"How to ruin perfectly good leftovers," Mike said.

It might be hard to believe, but Ryan wasn't into it, either. He started circling the kitchen around 5 p.m., when he could smell something cooking that didn't have that familiar and pre-approved pizza, pasta or burger scent. I knew what was coming, so I attempted diversion tactics, using one unpleasant task to distract him from what he'd immediately deem a very unpleasant and unwanted meal.

Ryan: "What's for dinner?"

Me: "Do your homework."

Ryan: "Really, what are you cooking?"

Me: "I'm just re-heating something. Do your homework."

Ryan: "I want cheeseburgers for dinner. Dad can make them."

Me: "Maybe tomorrow. Just do your homework before you get STRAIGHT F'S, for GOD'S SAKE!"

Full disclosure: My end of that probably went on a little longer, and the semantics may have been a teensy bit stronger.

But when dinner was being put on the table, Ryan went in full Ryan mode.

Ryan: "WHAT!?! WHAT IS THIS???? I'M NOT EATING IT. (Turning calmly belligerent) I'm just not. I'm having a burger."

See, Ryan doesn't like turkey, mashed potatoes, carrot souffle, stuffing, gravy, etc., etc. He also doesn't like his food to touch. He'd still be using toddler divider plates if we didn't chuck them out. So to him, this was a heinous act on my part.

Me: "Sit down. It's this or nothing. And you can go to bed."

That got him to the table. Where he carefully picked the turkey out of the rest of the happy mash-up, making a face like he was dissecting day-old, West Texas road kill. For 10 minutes, he masterfully avoided all root vegetables, including the mashed potatoes, and complained bitterly about his fate.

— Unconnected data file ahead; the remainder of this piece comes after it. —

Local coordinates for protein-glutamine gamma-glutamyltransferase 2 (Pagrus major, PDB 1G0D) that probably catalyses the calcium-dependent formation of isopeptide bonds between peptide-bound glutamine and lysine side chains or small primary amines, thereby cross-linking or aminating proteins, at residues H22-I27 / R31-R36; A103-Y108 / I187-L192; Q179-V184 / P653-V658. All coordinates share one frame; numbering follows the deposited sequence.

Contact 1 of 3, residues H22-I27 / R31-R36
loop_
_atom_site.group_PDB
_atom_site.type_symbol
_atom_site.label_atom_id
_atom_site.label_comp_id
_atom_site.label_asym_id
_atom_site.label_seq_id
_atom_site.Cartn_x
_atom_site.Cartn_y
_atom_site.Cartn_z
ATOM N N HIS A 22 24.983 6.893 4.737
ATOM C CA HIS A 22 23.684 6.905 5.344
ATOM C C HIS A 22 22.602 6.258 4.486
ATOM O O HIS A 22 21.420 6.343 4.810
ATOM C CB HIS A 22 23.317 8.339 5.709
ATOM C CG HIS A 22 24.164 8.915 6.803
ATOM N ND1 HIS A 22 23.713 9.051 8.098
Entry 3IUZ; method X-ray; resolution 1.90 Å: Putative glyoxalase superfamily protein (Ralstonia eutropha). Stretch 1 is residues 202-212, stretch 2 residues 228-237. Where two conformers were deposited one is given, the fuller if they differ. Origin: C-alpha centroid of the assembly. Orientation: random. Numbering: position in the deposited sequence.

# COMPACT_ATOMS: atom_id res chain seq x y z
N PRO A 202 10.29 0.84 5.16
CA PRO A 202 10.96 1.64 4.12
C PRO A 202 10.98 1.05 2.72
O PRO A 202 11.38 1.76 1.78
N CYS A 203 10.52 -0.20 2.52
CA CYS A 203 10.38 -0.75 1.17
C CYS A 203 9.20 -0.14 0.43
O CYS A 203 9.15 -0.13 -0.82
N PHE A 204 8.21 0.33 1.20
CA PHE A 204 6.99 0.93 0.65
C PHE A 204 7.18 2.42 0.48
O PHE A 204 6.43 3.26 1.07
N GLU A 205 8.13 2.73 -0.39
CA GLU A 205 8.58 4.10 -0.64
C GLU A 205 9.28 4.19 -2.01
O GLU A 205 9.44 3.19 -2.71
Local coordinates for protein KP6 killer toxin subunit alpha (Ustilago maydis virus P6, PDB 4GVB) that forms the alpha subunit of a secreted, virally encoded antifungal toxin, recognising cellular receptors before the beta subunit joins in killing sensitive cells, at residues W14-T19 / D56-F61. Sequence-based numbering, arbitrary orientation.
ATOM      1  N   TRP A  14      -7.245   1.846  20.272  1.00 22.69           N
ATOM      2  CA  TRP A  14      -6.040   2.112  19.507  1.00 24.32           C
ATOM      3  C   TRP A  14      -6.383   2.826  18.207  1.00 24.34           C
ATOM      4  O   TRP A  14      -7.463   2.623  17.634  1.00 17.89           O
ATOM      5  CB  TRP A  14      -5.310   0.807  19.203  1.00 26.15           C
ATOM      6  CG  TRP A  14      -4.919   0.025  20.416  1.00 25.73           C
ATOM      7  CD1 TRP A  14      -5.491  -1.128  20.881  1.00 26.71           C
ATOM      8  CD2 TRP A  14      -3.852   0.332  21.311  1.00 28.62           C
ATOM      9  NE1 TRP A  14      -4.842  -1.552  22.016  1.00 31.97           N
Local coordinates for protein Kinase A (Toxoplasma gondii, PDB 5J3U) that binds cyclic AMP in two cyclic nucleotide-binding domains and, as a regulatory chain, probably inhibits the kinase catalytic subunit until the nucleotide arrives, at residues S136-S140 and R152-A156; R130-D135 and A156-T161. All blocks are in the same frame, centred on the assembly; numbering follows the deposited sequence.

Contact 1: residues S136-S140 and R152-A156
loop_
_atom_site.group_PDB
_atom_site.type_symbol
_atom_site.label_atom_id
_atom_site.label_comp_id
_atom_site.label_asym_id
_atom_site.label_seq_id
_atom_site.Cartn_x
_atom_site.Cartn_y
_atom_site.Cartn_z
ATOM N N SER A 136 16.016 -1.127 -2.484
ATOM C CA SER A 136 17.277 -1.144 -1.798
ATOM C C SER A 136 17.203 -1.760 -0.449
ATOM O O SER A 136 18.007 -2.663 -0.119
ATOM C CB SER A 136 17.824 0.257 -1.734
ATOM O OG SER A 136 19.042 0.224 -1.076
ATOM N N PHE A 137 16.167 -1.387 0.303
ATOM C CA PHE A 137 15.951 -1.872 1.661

Ryan: "I can't believe you're making me eat this. I could have just had a burger. Who would ever eat this? Look at it: it's the Devil's grave!!"

Thank you, my son, for warming my heart. I think I'll relay this oh-so-very-tender moment to one of those family groups that's forever promoting the importance of sharing dinnertime with your offspring.

When Mike finally recovered from doubling-over with laughter at Ry's keen hilarity, he cleared the table. And scooped the rest of the concoction into the garbage can, posthaste. Good thing he did: I was ready to resurrect the dish that night in a vengeful tour de force to be known as "The Devil's Grave 2: In Your Sleep."